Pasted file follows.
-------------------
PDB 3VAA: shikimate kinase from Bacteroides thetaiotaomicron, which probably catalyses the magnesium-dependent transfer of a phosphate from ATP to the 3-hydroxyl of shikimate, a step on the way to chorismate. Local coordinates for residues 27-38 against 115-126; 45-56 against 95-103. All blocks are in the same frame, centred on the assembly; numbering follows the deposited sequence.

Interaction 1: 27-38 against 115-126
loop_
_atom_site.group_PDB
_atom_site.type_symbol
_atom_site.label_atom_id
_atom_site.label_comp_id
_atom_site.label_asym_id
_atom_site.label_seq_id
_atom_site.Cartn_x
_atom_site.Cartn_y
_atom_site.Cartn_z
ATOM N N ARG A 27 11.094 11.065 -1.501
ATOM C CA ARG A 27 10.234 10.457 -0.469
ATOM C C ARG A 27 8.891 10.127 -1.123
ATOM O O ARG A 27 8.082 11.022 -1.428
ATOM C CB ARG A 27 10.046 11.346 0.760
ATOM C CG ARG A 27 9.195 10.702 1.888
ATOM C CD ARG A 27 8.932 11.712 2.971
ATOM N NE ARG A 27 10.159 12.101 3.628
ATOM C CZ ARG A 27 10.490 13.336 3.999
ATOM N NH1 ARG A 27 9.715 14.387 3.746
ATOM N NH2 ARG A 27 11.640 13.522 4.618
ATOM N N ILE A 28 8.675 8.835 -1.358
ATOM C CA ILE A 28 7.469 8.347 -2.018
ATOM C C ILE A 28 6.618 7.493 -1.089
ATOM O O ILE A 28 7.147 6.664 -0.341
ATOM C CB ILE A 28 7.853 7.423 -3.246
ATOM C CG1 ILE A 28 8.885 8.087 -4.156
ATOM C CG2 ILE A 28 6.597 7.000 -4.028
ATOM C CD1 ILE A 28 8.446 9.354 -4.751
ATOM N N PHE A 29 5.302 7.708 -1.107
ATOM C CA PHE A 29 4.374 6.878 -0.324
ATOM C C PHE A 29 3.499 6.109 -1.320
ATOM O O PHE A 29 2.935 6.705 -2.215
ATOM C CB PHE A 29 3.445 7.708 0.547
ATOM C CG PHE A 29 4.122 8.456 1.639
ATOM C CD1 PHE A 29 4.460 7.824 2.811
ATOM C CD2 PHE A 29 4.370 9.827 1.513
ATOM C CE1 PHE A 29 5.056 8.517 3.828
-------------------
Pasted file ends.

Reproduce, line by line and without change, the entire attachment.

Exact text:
PDB 3VAA: shikimate kinase from Bacteroides thetaiotaomicron, which probably catalyses the magnesium-dependent transfer of a phosphate from ATP to the 3-hydroxyl of shikimate, a step on the way to chorismate. Local coordinates for residues 27-38 against 115-126; 45-56 against 95-103. All blocks are in the same frame, centred on the assembly; numbering follows the deposited sequence.

Interaction 1: 27-38 against 115-126
loop_
_atom_site.group_PDB
_atom_site.type_symbol
_atom_site.label_atom_id
_atom_site.label_comp_id
_atom_site.label_asym_id
_atom_site.label_seq_id
_atom_site.Cartn_x
_atom_site.Cartn_y
_atom_site.Cartn_z
ATOM N N ARG A 27 11.094 11.065 -1.501
ATOM C CA ARG A 27 10.234 10.457 -0.469
ATOM C C ARG A 27 8.891 10.127 -1.123
ATOM O O ARG A 27 8.082 11.022 -1.428
ATOM C CB ARG A 27 10.046 11.346 0.760
ATOM C CG ARG A 27 9.195 10.702 1.888
ATOM C CD ARG A 27 8.932 11.712 2.971
ATOM N NE ARG A 27 10.159 12.101 3.628
ATOM C CZ ARG A 27 10.490 13.336 3.999
ATOM N NH1 ARG A 27 9.715 14.387 3.746
ATOM N NH2 ARG A 27 11.640 13.522 4.618
ATOM N N ILE A 28 8.675 8.835 -1.358
ATOM C CA ILE A 28 7.469 8.347 -2.018
ATOM C C ILE A 28 6.618 7.493 -1.089
ATOM O O ILE A 28 7.147 6.664 -0.341
ATOM C CB ILE A 28 7.853 7.423 -3.246
ATOM C CG1 ILE A 28 8.885 8.087 -4.156
ATOM C CG2 ILE A 28 6.597 7.000 -4.028
ATOM C CD1 ILE A 28 8.446 9.354 -4.751
ATOM N N PHE A 29 5.302 7.708 -1.107
ATOM C CA PHE A 29 4.374 6.878 -0.324
ATOM C C PHE A 29 3.499 6.109 -1.320
ATOM O O PHE A 29 2.935 6.705 -2.215
ATOM C CB PHE A 29 3.445 7.708 0.547
ATOM C CG PHE A 29 4.122 8.456 1.639
ATOM C CD1 PHE A 29 4.460 7.824 2.811
ATOM C CD2 PHE A 29 4.370 9.827 1.513
ATOM C CE1 PHE A 29 5.056 8.517 3.828